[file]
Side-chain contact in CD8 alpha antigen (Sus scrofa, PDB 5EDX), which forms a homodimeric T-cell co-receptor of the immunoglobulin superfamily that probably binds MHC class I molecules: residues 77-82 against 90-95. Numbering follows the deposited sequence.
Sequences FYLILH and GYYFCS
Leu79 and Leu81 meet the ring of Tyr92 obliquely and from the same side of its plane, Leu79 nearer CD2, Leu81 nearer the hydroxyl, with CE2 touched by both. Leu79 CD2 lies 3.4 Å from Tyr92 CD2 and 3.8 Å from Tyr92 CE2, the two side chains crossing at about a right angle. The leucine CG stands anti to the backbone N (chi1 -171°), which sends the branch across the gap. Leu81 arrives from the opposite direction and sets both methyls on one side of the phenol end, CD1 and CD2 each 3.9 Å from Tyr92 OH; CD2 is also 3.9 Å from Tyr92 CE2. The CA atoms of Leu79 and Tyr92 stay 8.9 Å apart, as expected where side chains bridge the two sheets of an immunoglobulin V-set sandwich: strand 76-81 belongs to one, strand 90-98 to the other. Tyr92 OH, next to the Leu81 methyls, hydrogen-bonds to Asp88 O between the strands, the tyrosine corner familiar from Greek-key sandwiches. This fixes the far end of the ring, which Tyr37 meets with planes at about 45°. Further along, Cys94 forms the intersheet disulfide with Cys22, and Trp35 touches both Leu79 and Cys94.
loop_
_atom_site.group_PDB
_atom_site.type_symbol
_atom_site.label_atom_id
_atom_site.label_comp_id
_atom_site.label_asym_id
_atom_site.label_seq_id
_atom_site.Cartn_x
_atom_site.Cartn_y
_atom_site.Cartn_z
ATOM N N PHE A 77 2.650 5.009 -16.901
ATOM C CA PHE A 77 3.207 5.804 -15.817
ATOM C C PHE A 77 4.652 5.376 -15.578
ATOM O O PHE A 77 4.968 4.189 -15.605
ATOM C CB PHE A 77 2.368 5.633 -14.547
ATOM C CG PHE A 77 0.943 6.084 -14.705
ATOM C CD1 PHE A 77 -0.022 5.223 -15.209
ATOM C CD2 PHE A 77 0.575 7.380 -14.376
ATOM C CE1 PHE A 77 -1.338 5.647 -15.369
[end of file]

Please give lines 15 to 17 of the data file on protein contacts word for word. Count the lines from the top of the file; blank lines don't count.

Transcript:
ATOM C CA PHE A 77 3.207 5.804 -15.817
ATOM C C PHE A 77 4.652 5.376 -15.578
ATOM O O PHE A 77 4.968 4.189 -15.605